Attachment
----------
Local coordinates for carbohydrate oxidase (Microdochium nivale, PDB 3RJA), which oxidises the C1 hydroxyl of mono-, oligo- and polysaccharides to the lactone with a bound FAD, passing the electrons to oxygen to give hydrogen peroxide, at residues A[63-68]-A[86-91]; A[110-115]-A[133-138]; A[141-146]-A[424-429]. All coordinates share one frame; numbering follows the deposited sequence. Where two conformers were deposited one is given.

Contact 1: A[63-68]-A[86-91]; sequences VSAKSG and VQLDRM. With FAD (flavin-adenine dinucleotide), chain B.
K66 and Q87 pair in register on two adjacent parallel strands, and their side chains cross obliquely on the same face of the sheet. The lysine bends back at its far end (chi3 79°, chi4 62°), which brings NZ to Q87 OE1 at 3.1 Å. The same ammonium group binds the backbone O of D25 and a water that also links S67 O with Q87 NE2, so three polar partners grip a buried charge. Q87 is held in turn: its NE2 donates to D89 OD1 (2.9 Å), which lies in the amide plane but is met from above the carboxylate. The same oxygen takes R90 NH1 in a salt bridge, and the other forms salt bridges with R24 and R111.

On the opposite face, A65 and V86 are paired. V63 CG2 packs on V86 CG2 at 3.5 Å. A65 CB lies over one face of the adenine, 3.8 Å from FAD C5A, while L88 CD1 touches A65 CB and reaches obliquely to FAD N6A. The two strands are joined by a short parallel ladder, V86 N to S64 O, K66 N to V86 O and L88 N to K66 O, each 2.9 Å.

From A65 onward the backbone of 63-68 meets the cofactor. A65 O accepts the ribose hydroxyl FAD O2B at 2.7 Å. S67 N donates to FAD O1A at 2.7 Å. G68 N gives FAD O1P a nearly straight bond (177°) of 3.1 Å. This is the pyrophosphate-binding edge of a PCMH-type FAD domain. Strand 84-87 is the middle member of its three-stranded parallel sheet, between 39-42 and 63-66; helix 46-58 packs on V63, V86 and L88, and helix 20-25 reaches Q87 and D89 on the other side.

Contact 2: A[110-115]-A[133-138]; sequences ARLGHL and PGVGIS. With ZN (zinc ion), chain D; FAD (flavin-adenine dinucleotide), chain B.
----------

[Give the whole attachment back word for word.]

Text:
Local coordinates for carbohydrate oxidase (Microdochium nivale, PDB 3RJA), which oxidises the C1 hydroxyl of mono-, oligo- and polysaccharides to the lactone with a bound FAD, passing the electrons to oxygen to give hydrogen peroxide, at residues A[63-68]-A[86-91]; A[110-115]-A[133-138]; A[141-146]-A[424-429]. All coordinates share one frame; numbering follows the deposited sequence. Where two conformers were deposited one is given.

Contact 1: A[63-68]-A[86-91]; sequences VSAKSG and VQLDRM. With FAD (flavin-adenine dinucleotide), chain B.
K66 and Q87 pair in register on two adjacent parallel strands, and their side chains cross obliquely on the same face of the sheet. The lysine bends back at its far end (chi3 79°, chi4 62°), which brings NZ to Q87 OE1 at 3.1 Å. The same ammonium group binds the backbone O of D25 and a water that also links S67 O with Q87 NE2, so three polar partners grip a buried charge. Q87 is held in turn: its NE2 donates to D89 OD1 (2.9 Å), which lies in the amide plane but is met from above the carboxylate. The same oxygen takes R90 NH1 in a salt bridge, and the other forms salt bridges with R24 and R111.

On the opposite face, A65 and V86 are paired. V63 CG2 packs on V86 CG2 at 3.5 Å. A65 CB lies over one face of the adenine, 3.8 Å from FAD C5A, while L88 CD1 touches A65 CB and reaches obliquely to FAD N6A. The two strands are joined by a short parallel ladder, V86 N to S64 O, K66 N to V86 O and L88 N to K66 O, each 2.9 Å.

From A65 onward the backbone of 63-68 meets the cofactor. A65 O accepts the ribose hydroxyl FAD O2B at 2.7 Å. S67 N donates to FAD O1A at 2.7 Å. G68 N gives FAD O1P a nearly straight bond (177°) of 3.1 Å. This is the pyrophosphate-binding edge of a PCMH-type FAD domain. Strand 84-87 is the middle member of its three-stranded parallel sheet, between 39-42 and 63-66; helix 46-58 packs on V63, V86 and L88, and helix 20-25 reaches Q87 and D89 on the other side.

Contact 2: A[110-115]-A[133-138]; sequences ARLGHL and PGVGIS. With ZN (zinc ion), chain D; FAD (flavin-adenine dinucleotide), chain B.